Some ask, "Why do we study women's history, or African American
history, or Hispanic history? Isn't it all just "history?"
Perhaps the best answer to those questions is that we cannot let
important parts of our heritage be lost. Many believe that
traditional approaches to history are based on a "Great Man"
perspective that overlooks the contributions of the diverse people.
Some believe that focusing on individuals at all distorts history --
the events of human existence are much bigger than any one
personality. Even great people were part of a larger culture and
set of events that transformed their lives.
Many grew up studying history from books that only presented
the accomplishments of leading white men. It was not until the
Carter G. Woodson advocated the importance of remembering
Americans. Inclusion of women and the creation of "Women's
Studies" programs did not happen until the 1960's and 1970's.
In many ways, what we are really talking about is creating more
accurate history. How can we learn from our past without a
fuller appreciation of significant events and the people that shaped
them? If it is true that "Behind every great man is a great
woman," then textbooks and scholarly studies have clearly left out
important details about our past. Women have also made huge
contributions in their own right. Significant events from
history have been shaped by a variety of perspectives and peoples.
If history is not accurately recorded, important details get lost.
No, we are not talking about "rewriting" or "revising" history; we
pointing out the importance of capturing detail and diverse views in
order to create meaningful history in the first place.
Without a closer look and broader perspectives, our accounts of the
past are incomplete and wrong. It is not possible to fully
understand anything without looking at the multi-facets that are
present. When important facts and figures are left our, history
gets "lost" and succeeding generations are deprived of their heritage.
When looking for history that has been excluded or neglected from
traditional accounts, historians are forced to look for clues in a wide
variety of sources. Diaries, letters, journals, brochures, and
personal accounts become more important. This, in turn, adds a
"personal" touch to the past. Many will find that inclusion of
more sources will make history more interesting and meaningful.
Anything that connects more people with our past has to move our
collective understanding of history forward.
For example, wars have tended to be fought by men. The
tragedy and destruction of war affects all people of any ethnicity and
gender. To more fully understand any conflict, the thoughts of
the solders, their families, and the nation, and each community must
be examined. Even when not in battle, women's perspectives are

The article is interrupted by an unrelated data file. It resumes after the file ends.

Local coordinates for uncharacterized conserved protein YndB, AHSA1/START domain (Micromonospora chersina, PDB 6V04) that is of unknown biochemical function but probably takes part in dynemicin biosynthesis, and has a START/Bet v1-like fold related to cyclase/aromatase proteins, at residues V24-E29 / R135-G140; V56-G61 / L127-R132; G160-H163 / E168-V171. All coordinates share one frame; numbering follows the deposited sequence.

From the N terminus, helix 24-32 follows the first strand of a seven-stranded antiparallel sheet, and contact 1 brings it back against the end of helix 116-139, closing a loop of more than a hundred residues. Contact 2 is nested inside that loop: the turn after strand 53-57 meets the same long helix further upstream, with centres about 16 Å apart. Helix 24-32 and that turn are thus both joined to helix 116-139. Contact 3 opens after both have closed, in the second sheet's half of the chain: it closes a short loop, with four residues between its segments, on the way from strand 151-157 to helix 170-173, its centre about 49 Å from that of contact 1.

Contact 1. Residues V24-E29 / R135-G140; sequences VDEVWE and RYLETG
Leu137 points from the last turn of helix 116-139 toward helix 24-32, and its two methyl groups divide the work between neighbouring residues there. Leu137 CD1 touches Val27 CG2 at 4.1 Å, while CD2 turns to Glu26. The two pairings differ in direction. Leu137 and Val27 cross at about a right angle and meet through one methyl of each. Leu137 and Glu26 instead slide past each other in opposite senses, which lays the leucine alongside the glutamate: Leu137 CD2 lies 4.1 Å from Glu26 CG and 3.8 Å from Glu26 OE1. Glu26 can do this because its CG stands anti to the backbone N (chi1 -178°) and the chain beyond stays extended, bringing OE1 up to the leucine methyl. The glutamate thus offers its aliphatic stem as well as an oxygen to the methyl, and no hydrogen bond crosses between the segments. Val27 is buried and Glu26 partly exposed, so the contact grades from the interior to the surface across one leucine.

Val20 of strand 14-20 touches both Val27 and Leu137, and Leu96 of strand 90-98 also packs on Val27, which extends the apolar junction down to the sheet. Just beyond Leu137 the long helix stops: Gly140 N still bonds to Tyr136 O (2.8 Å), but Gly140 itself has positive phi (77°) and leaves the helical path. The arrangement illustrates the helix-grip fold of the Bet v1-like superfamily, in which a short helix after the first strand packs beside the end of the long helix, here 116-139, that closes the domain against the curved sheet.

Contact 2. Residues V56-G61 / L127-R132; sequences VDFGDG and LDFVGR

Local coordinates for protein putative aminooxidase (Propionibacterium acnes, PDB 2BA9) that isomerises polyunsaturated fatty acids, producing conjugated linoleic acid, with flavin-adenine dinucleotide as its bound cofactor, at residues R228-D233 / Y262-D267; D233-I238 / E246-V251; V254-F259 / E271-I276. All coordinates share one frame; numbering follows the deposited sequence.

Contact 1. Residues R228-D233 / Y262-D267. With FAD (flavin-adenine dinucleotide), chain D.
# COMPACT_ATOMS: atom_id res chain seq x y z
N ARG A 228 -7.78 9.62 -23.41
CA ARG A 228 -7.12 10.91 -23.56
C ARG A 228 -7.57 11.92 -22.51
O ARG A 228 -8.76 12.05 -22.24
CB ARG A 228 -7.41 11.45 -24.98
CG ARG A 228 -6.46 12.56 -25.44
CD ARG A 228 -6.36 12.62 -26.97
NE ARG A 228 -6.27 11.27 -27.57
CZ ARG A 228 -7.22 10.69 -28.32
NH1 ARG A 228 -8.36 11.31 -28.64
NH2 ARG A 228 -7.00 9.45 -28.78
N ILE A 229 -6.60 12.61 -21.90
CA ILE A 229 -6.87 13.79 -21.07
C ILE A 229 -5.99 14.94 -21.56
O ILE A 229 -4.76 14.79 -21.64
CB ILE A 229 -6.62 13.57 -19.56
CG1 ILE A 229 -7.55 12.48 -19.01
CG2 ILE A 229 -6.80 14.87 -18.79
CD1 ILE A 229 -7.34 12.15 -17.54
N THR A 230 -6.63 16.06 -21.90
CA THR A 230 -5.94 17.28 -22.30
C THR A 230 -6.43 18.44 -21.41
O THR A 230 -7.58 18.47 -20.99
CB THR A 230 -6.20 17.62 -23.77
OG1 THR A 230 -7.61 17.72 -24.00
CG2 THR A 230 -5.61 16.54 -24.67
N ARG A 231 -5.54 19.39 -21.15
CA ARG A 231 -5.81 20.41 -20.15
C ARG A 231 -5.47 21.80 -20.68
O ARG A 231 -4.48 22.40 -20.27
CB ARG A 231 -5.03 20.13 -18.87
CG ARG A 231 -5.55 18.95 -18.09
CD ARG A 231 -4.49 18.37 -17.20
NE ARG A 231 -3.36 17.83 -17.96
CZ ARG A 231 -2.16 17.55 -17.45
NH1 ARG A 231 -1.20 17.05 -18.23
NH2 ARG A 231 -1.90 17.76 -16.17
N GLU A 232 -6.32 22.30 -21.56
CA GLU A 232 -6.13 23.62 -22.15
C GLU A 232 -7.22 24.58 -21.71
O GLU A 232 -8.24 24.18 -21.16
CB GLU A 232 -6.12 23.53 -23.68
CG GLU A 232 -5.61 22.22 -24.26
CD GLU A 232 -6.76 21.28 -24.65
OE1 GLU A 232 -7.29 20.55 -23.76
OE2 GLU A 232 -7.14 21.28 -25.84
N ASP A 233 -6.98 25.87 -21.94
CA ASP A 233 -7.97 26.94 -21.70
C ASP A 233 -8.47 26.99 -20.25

important to understanding war and any other historical event.
Clearly, women have been a part of human culture for all time.
Looking specifically at women's history is important because it allows
us to capture details and facts about our past before they are lost to
the ages. Women of every race, class, and ethnic
background have made historic contributions to the growth and strength
of human culture. Women have contributed and continue to
play important economic, cultural, and social roles.
Because of expectations and norms from "traditional roles,"
American women uniquely provided the majority of the volunteer labor
force that built this nation. Their legacy is forever stamped in
charitable, philanthropic, and cultural institutions in our America.
The diversity of women's contribution has provided strength and hope
every major social change.
"Women's History" causes many to think of
leaders of women's rights of suffrage and equal opportunity. We
must not forget that women were dominant forces in the abolitionist
movement, the emancipation movement, the industrial labor movement,
the civil rights movement, and other movements, especially the peace
movement. The work and sacrifices of many creates the foundation
for a more equitable and just society for everyone.
To fail to acknowledge the roles of women and female leaders deprives
us all of a greater understanding of our past. It is easy to
document that women have consistently been overlooked and undervalued,
in the study of history, teaching, and literature.
Perhaps someday we will live in a society that values the
contribution of all leaders and participants of progress.
Diversity in our understanding of history is the key to providing a
more accurate and reflective look at our past. It is not
"revisionist history" to analyze and include people, places, and
events that were systematically left out.
The "revision" comes from the exclusion of others. The study
of specific aspects of history based on gender, ethnicity,
socioeconomic status, and multiculturalism is an important tool to
keeping historical accounts accurate, inclusive, engaging, and,
perhaps most important, meaningful to all.
By Bill Breitsprecher
©2006, Breitlinks. All